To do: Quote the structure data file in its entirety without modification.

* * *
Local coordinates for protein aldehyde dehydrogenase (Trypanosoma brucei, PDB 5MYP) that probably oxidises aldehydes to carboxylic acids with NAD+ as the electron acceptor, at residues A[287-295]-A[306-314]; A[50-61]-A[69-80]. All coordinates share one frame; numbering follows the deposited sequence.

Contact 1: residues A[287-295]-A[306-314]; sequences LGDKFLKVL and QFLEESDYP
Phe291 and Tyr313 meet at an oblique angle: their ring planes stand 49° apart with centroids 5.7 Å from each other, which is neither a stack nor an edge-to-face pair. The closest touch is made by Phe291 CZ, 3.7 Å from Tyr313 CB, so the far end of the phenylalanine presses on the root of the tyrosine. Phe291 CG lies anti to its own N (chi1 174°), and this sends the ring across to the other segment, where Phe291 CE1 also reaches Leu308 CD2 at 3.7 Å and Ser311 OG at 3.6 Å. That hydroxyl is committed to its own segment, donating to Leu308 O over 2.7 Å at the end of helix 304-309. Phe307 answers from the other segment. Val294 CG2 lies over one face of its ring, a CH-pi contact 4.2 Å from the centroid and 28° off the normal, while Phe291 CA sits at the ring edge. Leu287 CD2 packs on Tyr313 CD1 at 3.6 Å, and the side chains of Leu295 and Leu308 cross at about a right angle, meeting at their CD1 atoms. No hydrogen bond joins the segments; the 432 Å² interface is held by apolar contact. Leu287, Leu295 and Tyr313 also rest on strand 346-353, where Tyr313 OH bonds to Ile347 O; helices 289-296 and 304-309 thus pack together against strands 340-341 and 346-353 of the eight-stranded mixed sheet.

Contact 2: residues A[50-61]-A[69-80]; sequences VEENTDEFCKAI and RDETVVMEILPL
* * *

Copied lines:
Local coordinates for protein aldehyde dehydrogenase (Trypanosoma brucei, PDB 5MYP) that probably oxidises aldehydes to carboxylic acids with NAD+ as the electron acceptor, at residues A[287-295]-A[306-314]; A[50-61]-A[69-80]. All coordinates share one frame; numbering follows the deposited sequence.

Contact 1: residues A[287-295]-A[306-314]; sequences LGDKFLKVL and QFLEESDYP
Phe291 and Tyr313 meet at an oblique angle: their ring planes stand 49° apart with centroids 5.7 Å from each other, which is neither a stack nor an edge-to-face pair. The closest touch is made by Phe291 CZ, 3.7 Å from Tyr313 CB, so the far end of the phenylalanine presses on the root of the tyrosine. Phe291 CG lies anti to its own N (chi1 174°), and this sends the ring across to the other segment, where Phe291 CE1 also reaches Leu308 CD2 at 3.7 Å and Ser311 OG at 3.6 Å. That hydroxyl is committed to its own segment, donating to Leu308 O over 2.7 Å at the end of helix 304-309. Phe307 answers from the other segment. Val294 CG2 lies over one face of its ring, a CH-pi contact 4.2 Å from the centroid and 28° off the normal, while Phe291 CA sits at the ring edge. Leu287 CD2 packs on Tyr313 CD1 at 3.6 Å, and the side chains of Leu295 and Leu308 cross at about a right angle, meeting at their CD1 atoms. No hydrogen bond joins the segments; the 432 Å² interface is held by apolar contact. Leu287, Leu295 and Tyr313 also rest on strand 346-353, where Tyr313 OH bonds to Ile347 O; helices 289-296 and 304-309 thus pack together against strands 340-341 and 346-353 of the eight-stranded mixed sheet.

Contact 2: residues A[50-61]-A[69-80]; sequences VEENTDEFCKAI and RDETVVMEILPL